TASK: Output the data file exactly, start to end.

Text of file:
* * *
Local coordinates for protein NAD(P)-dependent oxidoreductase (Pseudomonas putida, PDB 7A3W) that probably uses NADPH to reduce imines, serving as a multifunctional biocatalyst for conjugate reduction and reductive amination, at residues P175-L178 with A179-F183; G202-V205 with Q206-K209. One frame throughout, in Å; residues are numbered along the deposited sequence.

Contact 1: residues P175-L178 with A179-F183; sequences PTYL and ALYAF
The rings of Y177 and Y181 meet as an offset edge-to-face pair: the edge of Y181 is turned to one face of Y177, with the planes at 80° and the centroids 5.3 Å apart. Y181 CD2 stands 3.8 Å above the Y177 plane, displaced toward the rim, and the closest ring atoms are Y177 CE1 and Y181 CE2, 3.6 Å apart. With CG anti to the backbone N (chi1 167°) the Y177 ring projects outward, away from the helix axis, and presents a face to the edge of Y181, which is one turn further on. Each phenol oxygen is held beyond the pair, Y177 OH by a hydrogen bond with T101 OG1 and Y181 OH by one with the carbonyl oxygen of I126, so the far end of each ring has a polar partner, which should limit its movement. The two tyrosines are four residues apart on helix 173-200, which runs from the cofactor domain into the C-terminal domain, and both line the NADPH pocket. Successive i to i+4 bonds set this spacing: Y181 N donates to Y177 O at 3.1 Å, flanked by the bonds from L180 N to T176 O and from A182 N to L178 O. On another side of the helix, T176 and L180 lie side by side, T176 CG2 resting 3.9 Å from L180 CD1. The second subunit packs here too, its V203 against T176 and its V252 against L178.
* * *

Local coordinates for protein NAD(P)-dependent oxidoreductase (Pseudomonas putida, PDB 7A3W) that probably uses NADPH to reduce imines, serving as a multifunctional biocatalyst for conjugate reduction and reductive amination, at residues P175-L178 with A179-F183; G202-V205 with Q206-K209. One frame throughout, in Å; residues are numbered along the deposited sequence.

Contact 1: residues P175-L178 with A179-F183; sequences PTYL and ALYAF
The rings of Y177 and Y181 meet as an offset edge-to-face pair: the edge of Y181 is turned to one face of Y177, with the planes at 80° and the centroids 5.3 Å apart. Y181 CD2 stands 3.8 Å above the Y177 plane, displaced toward the rim, and the closest ring atoms are Y177 CE1 and Y181 CE2, 3.6 Å apart. With CG anti to the backbone N (chi1 167°) the Y177 ring projects outward, away from the helix axis, and presents a face to the edge of Y181, which is one turn further on. Each phenol oxygen is held beyond the pair, Y177 OH by a hydrogen bond with T101 OG1 and Y181 OH by one with the carbonyl oxygen of I126, so the far end of each ring has a polar partner, which should limit its movement. The two tyrosines are four residues apart on helix 173-200, which runs from the cofactor domain into the C-terminal domain, and both line the NADPH pocket. Successive i to i+4 bonds set this spacing: Y181 N donates to Y177 O at 3.1 Å, flanked by the bonds from L180 N to T176 O and from A182 N to L178 O. On another side of the helix, T176 and L180 lie side by side, T176 CG2 resting 3.9 Å from L180 CD1. The second subunit packs here too, its V203 against T176 and its V252 against L178.